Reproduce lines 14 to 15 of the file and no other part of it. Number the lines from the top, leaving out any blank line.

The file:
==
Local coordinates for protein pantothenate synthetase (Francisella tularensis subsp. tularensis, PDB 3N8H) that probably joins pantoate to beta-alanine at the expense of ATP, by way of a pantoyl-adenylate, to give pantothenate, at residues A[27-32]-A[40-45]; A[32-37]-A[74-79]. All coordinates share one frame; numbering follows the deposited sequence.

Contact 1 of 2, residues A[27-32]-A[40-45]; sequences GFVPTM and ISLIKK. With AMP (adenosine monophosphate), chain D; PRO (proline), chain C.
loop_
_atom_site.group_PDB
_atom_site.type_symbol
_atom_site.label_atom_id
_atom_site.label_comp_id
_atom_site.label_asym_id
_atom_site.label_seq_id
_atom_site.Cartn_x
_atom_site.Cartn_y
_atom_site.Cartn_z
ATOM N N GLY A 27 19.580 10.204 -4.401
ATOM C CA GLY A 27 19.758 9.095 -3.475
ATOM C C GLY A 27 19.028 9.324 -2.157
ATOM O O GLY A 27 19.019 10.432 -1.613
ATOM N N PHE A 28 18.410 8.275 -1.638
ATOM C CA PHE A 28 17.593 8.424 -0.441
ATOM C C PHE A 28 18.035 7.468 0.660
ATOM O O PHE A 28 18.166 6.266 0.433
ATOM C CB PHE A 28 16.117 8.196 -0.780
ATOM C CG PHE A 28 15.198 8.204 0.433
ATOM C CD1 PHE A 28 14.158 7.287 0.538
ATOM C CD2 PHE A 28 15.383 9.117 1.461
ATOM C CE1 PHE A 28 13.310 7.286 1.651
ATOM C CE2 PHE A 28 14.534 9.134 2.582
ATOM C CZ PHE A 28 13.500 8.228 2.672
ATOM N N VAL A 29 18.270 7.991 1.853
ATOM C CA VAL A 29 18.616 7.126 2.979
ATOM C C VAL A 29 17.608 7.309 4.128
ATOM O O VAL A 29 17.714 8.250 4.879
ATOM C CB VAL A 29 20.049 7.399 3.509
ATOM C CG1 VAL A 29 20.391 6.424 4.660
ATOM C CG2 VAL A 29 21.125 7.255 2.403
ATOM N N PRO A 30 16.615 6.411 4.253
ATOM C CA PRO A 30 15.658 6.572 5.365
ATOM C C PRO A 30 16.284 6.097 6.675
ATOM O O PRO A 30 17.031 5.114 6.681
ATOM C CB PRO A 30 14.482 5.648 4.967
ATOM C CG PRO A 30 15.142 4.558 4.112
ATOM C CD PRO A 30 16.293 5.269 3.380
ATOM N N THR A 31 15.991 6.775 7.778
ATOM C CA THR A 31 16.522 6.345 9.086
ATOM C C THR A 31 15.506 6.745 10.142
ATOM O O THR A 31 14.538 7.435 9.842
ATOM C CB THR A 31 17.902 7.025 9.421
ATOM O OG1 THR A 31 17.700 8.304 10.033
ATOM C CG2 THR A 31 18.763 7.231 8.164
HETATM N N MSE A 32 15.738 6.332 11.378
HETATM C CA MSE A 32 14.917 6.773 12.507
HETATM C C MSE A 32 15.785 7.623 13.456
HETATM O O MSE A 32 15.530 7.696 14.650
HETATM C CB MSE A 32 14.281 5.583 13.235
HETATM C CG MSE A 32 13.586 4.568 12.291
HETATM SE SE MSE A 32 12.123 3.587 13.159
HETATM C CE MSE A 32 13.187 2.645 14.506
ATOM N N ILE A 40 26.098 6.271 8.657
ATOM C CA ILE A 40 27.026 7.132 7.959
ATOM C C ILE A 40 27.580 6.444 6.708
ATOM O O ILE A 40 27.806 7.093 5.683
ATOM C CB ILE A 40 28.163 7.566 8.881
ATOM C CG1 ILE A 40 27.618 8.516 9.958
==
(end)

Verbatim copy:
ATOM C CA GLY A 27 19.758 9.095 -3.475
ATOM C C GLY A 27 19.028 9.324 -2.157